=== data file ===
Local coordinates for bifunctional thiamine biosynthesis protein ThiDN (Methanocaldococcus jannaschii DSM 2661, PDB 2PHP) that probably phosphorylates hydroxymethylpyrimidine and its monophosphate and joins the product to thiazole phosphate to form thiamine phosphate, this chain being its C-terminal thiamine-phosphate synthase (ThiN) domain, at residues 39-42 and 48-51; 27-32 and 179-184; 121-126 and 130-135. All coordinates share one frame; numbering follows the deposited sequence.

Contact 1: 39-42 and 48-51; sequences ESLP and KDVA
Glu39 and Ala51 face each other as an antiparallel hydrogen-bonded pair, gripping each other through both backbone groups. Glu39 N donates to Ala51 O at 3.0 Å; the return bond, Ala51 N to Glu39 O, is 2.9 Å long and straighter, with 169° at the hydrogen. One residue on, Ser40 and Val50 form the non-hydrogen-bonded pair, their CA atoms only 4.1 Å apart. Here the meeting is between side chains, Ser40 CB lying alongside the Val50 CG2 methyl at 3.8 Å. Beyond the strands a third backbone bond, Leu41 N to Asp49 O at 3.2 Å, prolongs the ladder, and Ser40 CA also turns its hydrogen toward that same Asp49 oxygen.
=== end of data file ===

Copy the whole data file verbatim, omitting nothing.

Local coordinates for bifunctional thiamine biosynthesis protein ThiDN (Methanocaldococcus jannaschii DSM 2661, PDB 2PHP) that probably phosphorylates hydroxymethylpyrimidine and its monophosphate and joins the product to thiazole phosphate to form thiamine phosphate, this chain being its C-terminal thiamine-phosphate synthase (ThiN) domain, at residues 39-42 and 48-51; 27-32 and 179-184; 121-126 and 130-135. All coordinates share one frame; numbering follows the deposited sequence.

Contact 1: 39-42 and 48-51; sequences ESLP and KDVA
Glu39 and Ala51 face each other as an antiparallel hydrogen-bonded pair, gripping each other through both backbone groups. Glu39 N donates to Ala51 O at 3.0 Å; the return bond, Ala51 N to Glu39 O, is 2.9 Å long and straighter, with 169° at the hydrogen. One residue on, Ser40 and Val50 form the non-hydrogen-bonded pair, their CA atoms only 4.1 Å apart. Here the meeting is between side chains, Ser40 CB lying alongside the Val50 CG2 methyl at 3.8 Å. Beyond the strands a third backbone bond, Leu41 N to Asp49 O at 3.2 Å, prolongs the ladder, and Ser40 CA also turns its hydrogen toward that same Asp49 oxygen.